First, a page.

The Best Robot Vacuum

The best robot vacuum for most people is the $400 iRobot Roomba 650. It’s easy to use, works on bare floors and carpets alike, and leaves out the unnecessary features that drive up the price on most bots. And when something goes wrong (an inevitability over time) a fully modular and easy-to-service design means you can repair rather than replace.

Last Updated: March 14, 2014
Updated What to Look Forward to section with first details about Neato's BotVac line scheduled to arrive in mid-April.
Expand Previous Updates
March 6, 2014: Updated with CNET's review of the Neato XV-21. It does have slightly better navigation skills than the Neato XV Signature Pro, but it's not better than the Roomba.
February 28, 2014: We added the follow-up to the Infinuvo QQ5, the Hovo 510, to the competition section. While its performance is much improved from the QQ5, it's still not a vacuum we can recommend because it still can't handle any amount of pet hair.
February 5, 2014: After 22 hours of research and living with the semifinalists for a few weeks, we still like the Roomba 650 best.
January 8, 2014: Added Moneual's Rydis H68 Pro, a combination mop and vacuum bot, for $500. It has really low clearance so it can get under furniture, and uses a camera to determine areas in the room that need to be cleaned. See the What to Look Forward to section below for more.

If you schedule Roomba to run a few times per week, you won’t have to think very often about keeping your floors tidy. While it won’t fully replace your regular vacuum, it will prolong the time you can go between manual cleanings with very little effort and oversight on your part. Indeed, almost every household can benefit from a robot vacuum—it’s just a matter of whether or not you’re willing to pay for it.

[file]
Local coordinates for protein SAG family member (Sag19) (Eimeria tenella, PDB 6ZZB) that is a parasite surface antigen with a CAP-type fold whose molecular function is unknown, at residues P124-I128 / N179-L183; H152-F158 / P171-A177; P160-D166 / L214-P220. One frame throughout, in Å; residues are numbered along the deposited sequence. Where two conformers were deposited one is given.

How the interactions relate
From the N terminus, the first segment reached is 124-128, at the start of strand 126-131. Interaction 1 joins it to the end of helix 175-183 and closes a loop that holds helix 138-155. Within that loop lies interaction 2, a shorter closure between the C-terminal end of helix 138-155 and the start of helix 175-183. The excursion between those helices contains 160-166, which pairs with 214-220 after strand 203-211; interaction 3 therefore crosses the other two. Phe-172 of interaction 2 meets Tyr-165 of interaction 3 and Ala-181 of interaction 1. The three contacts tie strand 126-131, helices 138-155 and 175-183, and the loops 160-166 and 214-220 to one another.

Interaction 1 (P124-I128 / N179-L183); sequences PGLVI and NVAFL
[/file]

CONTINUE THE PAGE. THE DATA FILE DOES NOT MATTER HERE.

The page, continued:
No carpets or pets? Check out the $200 iRobot Braava 320 floor cleaner instead.

How do I know? Over the course of 22 hours researching the category, I looked at about 50 different robotic vacuums and floor cleaners. Based on conversations with editors from CNET and Geek.com, moderators at the RobotReviews.com forums, and an allergy expert, as well as info from tons of expert and user ratings, I whittled the list down to a few semifinalists. Then, I lived with the cream of the crop for a few weeks to get a feel for how those actually work.

Will a robot work in my house?

Yep, bots will be helpful in most houses and apartments. They work well on medium and short-pile carpets, as well as pretty much any bare flooring surface. They can steer around furniture (and often under it, since most bots only need about three inches of clearance) and are pretty good at stopping themselves from getting tangled.

Most of the reasonably-priced models we considered have a maximum cleaning area of 1,200 square feet, though 800 square feet seems to be more typical, judging by user reviews. The real limit has more to do with how much debris is on the ground and the openness of the floor plan. If you have lots of pets and lots of furniture, temper your expectations for how much ground a bot is able to clean in a cycle. Pet hair can stuff up the bin, leaving no room to pick up other debris that cycle. If the bot is constantly bumping into chairs and tables, it spends more time doing corrective steering and less time actually cleaning. Every so often, the bot will find a way to get stuck between chair legs or under the couch. But even with the hairiest dogs and most cluttered layout, robots will still reliably clean a few hundred square feet.